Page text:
Friday, April 30, 2010

Bidding National Poetry Month adieu

Today is the last day of National Poetry Month, and I can't bid it adieu without some actual poetry. Here is a reprise from a few weeks ago (which I never actually linked to the Poetry Friday roundup that week).
I Want to Run Away

My children test my patience almost every single day.
Some days it gets so bad, they make me want to run away.
Run off to join the circus, where I'll train the dancing bear.
Or maybe to the city, to sell fancy underwear.
No, retail's not for me, instead I'll travel 'round the world.
Outracing storms and tidal waves with massive sails unfurled.
I'll go on a safari and I'll sleep up in a tree.
I'll fend off greedy pirates, search for treasure in the sea.
I'll climb upon the pyramids, go see the Taj Mahal,
commune with some orangutans and walk on China's wall.
I'll ride a Russian rocket, yes, I'll take it straight to Mars,
then further out to space to see Orion's eighty stars.
I'll travel 'round the universe, but come home when I'm tired
from all of the adventures that my children have inspired.
Copyright © 2010 Alison Pearce Stevens

Today's Poetry Friday roundup is hosted by Mary Ann Scheuer at  Great Kid Books.

Wednesday, April 28, 2010

Listening, really listening

I often get the sense that the world is full of people shouting to have their voices and opinions heard, yet no one seems to stop to listen to what others say. We all want someone to listen to us, but how often do we stop to listen to others, to consider their side of an issue? This is particularly true in politics, as people become more and more divided, more extreme in their positions, and less likely to pay attention to what the other side has to say. But does it have to be this way?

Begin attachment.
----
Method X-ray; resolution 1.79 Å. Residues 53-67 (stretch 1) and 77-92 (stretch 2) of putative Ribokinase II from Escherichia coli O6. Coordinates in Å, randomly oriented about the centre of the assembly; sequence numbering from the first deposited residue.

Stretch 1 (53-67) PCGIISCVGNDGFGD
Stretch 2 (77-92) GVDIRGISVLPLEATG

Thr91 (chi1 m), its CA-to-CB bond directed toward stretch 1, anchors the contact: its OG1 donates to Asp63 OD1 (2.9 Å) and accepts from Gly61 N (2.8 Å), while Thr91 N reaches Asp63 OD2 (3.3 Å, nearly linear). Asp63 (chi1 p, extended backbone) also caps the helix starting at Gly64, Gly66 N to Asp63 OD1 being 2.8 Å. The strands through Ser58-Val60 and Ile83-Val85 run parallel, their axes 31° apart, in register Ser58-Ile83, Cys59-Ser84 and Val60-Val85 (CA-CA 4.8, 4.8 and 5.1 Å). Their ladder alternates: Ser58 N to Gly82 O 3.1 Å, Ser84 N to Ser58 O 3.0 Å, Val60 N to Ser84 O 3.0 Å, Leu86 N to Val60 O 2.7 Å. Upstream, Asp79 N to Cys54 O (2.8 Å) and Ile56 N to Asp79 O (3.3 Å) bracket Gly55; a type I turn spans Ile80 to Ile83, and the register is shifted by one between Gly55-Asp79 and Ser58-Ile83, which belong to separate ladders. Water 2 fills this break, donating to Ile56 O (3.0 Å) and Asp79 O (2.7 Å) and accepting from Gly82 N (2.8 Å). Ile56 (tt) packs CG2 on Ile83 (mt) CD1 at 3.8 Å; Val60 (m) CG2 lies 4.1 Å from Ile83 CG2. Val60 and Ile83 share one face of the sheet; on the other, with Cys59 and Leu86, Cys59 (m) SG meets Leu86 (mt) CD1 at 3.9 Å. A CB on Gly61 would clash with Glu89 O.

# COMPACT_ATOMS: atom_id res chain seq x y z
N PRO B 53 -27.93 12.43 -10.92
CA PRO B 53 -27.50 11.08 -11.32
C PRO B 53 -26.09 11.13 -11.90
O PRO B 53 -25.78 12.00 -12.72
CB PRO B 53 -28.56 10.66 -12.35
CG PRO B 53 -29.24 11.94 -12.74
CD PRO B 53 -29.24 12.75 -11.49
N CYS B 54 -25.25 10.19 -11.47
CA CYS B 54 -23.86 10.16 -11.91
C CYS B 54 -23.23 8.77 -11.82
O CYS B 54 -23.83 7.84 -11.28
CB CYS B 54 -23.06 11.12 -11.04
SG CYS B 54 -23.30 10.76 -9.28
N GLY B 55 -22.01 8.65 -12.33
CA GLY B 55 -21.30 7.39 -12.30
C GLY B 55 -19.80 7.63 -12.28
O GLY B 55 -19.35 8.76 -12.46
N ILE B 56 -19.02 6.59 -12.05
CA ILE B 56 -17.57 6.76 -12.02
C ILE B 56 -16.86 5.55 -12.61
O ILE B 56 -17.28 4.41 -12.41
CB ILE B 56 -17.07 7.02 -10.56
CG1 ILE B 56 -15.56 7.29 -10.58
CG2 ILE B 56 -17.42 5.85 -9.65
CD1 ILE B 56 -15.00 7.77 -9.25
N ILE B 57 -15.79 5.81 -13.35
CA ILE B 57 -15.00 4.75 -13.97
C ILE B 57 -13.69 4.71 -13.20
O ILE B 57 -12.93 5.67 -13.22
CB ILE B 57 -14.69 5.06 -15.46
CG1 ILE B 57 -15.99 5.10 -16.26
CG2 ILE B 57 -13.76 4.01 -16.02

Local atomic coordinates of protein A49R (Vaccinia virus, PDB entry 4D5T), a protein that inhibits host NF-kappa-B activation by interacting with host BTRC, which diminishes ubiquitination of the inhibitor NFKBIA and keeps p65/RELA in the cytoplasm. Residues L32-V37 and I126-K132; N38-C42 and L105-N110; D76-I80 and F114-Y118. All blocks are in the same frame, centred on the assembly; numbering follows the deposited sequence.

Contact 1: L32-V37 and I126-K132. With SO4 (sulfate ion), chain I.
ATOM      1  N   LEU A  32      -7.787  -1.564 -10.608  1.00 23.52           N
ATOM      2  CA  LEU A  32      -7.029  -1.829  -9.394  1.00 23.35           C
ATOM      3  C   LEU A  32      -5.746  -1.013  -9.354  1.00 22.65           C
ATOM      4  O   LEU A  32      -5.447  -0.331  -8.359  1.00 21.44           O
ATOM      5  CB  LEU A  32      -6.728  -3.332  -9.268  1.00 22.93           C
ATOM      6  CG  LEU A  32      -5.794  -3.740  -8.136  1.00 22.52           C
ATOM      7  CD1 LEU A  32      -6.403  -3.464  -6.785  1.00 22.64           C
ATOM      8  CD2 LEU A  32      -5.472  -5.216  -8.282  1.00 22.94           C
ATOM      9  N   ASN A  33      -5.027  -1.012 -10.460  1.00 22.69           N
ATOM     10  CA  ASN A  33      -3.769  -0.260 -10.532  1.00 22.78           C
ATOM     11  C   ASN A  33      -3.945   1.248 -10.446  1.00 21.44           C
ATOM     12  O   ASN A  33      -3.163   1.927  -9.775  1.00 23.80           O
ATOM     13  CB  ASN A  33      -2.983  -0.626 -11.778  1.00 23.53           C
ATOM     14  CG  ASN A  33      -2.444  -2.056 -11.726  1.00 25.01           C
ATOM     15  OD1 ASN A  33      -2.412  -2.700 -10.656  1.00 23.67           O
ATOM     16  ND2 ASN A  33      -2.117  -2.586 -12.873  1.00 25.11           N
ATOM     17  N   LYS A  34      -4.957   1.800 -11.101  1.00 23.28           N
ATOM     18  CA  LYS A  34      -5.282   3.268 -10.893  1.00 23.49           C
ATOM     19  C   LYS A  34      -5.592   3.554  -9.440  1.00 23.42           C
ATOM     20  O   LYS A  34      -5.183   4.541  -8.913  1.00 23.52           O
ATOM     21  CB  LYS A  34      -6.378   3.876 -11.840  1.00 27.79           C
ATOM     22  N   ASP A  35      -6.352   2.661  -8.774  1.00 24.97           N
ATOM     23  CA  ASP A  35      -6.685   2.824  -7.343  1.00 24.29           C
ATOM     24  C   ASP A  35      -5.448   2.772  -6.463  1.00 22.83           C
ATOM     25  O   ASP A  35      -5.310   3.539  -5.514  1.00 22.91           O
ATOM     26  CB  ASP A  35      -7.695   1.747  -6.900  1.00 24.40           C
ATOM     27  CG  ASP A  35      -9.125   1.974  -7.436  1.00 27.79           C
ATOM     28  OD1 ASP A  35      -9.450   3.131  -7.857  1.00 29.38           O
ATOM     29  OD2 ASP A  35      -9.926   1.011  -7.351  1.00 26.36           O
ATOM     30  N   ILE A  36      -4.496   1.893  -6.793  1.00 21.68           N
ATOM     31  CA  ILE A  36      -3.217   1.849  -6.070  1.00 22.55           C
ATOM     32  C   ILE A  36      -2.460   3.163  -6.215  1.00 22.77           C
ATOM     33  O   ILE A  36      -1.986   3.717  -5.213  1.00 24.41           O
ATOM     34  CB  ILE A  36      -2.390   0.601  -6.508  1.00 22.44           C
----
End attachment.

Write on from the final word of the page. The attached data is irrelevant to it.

I recently read Dale Carnegie's How to Win Friends and Influence People, and the information he wrote about 70 years ago is as relevant today as ever. I would even venture to say that we need it more now than ever. He spends several chapters on the importance of listening. If we try to convince someone of our ideas by talking, by telling them how wrong they are, all we do is help them dig in their heels. But when we take time to listen, to let others feel that they have been heard and that their opinions are valued, we can find common ground and solve problems.

Last week, I wrote about Adele Diamond and what she calls tools of the mind. My focus was on the educational benefits of free play and creativity, but just as important are the social benefits. Dr. Diamond advocates a set of educational techniques that foster listening and collaboration.

Starting with the preschool level, children can be taught to start listening to each other. Some schools do this with a paired activity, in which two children are given a picture book, and one child gets to tell the story to the other. Naturally, both children want to tell the story (ever tried to get a 4-year-old to sit and listen?). To help foster listening skills, one child is given a card with a picture of an ear on it, and the other a card with a mouth. The one with a mouth gets to tell the story, because mouths can talk. But the child with the ear must listen. The cards play an important role in fostering attentive behavior, because children know ears cannot talk, they only listen.

In many traditional cultures, a talking stick was used in the same way. The person with the stick can talk, and they can talk until they feel they have been understood by the others. As Dr. Diamond points out, the purpose of the talking stick is not to foster talking, but rather to foster attentiveness and listening in members of the audience.